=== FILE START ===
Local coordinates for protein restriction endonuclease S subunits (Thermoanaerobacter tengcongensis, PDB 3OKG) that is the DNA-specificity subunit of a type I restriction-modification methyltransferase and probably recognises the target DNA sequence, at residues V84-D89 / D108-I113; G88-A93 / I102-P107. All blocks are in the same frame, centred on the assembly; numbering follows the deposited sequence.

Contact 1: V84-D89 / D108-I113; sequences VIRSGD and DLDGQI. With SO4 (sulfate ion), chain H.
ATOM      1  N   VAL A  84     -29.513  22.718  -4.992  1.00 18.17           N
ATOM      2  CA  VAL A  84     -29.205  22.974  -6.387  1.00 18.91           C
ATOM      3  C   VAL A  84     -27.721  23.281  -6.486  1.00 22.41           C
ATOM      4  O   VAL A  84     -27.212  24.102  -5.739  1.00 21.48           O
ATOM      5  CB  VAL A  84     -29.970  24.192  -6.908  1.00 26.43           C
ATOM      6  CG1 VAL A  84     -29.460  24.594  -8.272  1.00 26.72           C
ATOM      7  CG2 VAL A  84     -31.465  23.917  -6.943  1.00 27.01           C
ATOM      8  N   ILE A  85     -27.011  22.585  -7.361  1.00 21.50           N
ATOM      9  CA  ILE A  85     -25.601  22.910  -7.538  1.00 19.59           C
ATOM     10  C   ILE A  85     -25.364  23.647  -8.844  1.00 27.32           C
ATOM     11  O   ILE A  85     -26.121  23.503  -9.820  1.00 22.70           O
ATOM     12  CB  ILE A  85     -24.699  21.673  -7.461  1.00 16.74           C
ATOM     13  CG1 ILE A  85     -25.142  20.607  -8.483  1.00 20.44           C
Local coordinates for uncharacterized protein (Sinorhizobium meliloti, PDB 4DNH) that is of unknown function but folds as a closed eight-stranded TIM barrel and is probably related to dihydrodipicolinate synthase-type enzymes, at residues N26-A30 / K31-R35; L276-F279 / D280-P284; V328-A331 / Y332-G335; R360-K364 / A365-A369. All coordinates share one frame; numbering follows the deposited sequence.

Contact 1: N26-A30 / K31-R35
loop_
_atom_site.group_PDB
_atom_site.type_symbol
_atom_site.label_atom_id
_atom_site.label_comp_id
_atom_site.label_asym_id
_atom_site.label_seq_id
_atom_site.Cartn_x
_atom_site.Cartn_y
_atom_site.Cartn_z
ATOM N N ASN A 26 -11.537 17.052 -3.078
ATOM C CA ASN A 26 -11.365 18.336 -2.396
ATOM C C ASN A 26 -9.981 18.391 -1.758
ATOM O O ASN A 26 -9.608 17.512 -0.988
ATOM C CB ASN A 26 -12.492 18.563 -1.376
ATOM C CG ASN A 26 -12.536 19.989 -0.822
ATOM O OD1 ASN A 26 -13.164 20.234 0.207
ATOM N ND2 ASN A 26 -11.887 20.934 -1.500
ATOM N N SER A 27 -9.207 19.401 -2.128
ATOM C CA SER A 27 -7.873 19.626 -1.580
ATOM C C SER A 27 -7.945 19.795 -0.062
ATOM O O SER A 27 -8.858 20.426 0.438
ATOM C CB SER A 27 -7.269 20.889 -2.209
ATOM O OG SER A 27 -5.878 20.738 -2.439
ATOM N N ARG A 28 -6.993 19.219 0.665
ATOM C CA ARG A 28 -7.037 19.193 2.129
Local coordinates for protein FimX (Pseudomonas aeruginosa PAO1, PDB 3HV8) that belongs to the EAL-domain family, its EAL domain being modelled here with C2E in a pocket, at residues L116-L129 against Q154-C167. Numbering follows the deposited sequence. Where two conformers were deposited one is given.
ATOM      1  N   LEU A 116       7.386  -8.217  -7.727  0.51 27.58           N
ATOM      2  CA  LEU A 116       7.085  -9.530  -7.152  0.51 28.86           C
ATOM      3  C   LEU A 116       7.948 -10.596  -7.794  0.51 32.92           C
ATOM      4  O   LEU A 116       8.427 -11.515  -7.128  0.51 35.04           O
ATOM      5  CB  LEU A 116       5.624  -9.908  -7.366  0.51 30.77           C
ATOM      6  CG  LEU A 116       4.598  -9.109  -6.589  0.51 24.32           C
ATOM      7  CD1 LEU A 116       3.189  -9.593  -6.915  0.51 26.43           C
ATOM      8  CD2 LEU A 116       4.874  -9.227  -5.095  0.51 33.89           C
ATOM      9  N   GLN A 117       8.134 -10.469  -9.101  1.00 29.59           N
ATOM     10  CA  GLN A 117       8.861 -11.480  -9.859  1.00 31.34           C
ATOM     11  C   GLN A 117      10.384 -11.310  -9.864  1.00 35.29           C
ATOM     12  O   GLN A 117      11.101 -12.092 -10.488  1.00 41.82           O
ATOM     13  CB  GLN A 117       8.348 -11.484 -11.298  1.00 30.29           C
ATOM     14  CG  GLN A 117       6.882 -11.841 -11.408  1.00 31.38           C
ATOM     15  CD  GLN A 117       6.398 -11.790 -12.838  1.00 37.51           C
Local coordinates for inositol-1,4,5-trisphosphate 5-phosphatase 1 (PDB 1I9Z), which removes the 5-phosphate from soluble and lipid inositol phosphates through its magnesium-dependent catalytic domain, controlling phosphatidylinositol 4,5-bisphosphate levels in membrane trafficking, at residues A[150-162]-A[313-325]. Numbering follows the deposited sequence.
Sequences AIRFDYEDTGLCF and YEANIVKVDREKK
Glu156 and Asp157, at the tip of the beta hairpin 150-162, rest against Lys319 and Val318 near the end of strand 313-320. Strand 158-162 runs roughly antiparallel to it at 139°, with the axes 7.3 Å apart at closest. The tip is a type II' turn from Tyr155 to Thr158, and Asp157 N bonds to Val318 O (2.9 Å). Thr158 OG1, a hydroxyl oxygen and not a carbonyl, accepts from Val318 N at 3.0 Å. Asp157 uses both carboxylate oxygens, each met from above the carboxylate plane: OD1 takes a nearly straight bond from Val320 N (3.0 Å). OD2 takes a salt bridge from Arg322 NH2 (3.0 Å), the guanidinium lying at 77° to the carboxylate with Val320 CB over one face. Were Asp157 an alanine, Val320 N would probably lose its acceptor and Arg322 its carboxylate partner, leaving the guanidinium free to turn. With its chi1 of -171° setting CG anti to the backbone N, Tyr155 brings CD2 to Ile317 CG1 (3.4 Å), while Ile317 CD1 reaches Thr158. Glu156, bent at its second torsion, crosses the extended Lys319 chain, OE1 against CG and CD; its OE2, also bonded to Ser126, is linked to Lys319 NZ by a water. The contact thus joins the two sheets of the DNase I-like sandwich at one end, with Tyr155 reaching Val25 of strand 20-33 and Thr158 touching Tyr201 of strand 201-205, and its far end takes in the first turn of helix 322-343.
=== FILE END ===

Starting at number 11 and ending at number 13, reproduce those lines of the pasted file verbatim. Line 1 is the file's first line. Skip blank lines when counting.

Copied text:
ATOM      9  CA  ILE A  85     -25.601  22.910  -7.538  1.00 19.59           C
ATOM     10  C   ILE A  85     -25.364  23.647  -8.844  1.00 27.32           C
ATOM     11  O   ILE A  85     -26.121  23.503  -9.820  1.00 22.70           O